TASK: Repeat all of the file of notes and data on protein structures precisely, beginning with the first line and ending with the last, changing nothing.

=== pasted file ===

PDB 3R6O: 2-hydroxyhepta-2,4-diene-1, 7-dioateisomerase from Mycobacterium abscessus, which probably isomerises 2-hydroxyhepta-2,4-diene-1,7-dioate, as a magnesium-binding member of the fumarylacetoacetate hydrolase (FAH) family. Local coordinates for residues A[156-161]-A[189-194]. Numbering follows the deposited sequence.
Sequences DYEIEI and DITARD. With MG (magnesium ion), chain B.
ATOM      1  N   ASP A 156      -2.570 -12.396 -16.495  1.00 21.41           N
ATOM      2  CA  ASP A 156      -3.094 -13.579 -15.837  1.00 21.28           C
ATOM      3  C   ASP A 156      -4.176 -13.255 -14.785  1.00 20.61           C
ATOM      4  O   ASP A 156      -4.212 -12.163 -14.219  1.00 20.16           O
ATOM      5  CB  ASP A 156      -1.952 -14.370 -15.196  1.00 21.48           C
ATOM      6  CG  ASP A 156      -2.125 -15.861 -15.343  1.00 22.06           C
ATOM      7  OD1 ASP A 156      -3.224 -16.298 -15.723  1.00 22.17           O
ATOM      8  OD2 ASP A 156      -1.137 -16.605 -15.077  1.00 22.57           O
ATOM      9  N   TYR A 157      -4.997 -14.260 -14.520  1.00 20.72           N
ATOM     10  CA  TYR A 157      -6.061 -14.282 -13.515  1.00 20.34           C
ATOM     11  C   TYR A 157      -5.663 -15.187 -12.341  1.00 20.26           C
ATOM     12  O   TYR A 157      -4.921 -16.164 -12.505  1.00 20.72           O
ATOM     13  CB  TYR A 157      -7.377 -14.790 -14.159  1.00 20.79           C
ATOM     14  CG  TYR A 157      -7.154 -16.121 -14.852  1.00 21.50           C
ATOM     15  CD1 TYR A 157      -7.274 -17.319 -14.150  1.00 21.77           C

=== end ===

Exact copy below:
PDB 3R6O: 2-hydroxyhepta-2,4-diene-1, 7-dioateisomerase from Mycobacterium abscessus, which probably isomerises 2-hydroxyhepta-2,4-diene-1,7-dioate, as a magnesium-binding member of the fumarylacetoacetate hydrolase (FAH) family. Local coordinates for residues A[156-161]-A[189-194]. Numbering follows the deposited sequence.
Sequences DYEIEI and DITARD. With MG (magnesium ion), chain B.
ATOM      1  N   ASP A 156      -2.570 -12.396 -16.495  1.00 21.41           N
ATOM      2  CA  ASP A 156      -3.094 -13.579 -15.837  1.00 21.28           C
ATOM      3  C   ASP A 156      -4.176 -13.255 -14.785  1.00 20.61           C
ATOM      4  O   ASP A 156      -4.212 -12.163 -14.219  1.00 20.16           O
ATOM      5  CB  ASP A 156      -1.952 -14.370 -15.196  1.00 21.48           C
ATOM      6  CG  ASP A 156      -2.125 -15.861 -15.343  1.00 22.06           C
ATOM      7  OD1 ASP A 156      -3.224 -16.298 -15.723  1.00 22.17           O
ATOM      8  OD2 ASP A 156      -1.137 -16.605 -15.077  1.00 22.57           O
ATOM      9  N   TYR A 157      -4.997 -14.260 -14.520  1.00 20.72           N
ATOM     10  CA  TYR A 157      -6.061 -14.282 -13.515  1.00 20.34           C
ATOM     11  C   TYR A 157      -5.663 -15.187 -12.341  1.00 20.26           C
ATOM     12  O   TYR A 157      -4.921 -16.164 -12.505  1.00 20.72           O
ATOM     13  CB  TYR A 157      -7.377 -14.790 -14.159  1.00 20.79           C
ATOM     14  CG  TYR A 157      -7.154 -16.121 -14.852  1.00 21.50           C
ATOM     15  CD1 TYR A 157      -7.274 -17.319 -14.150  1.00 21.77           C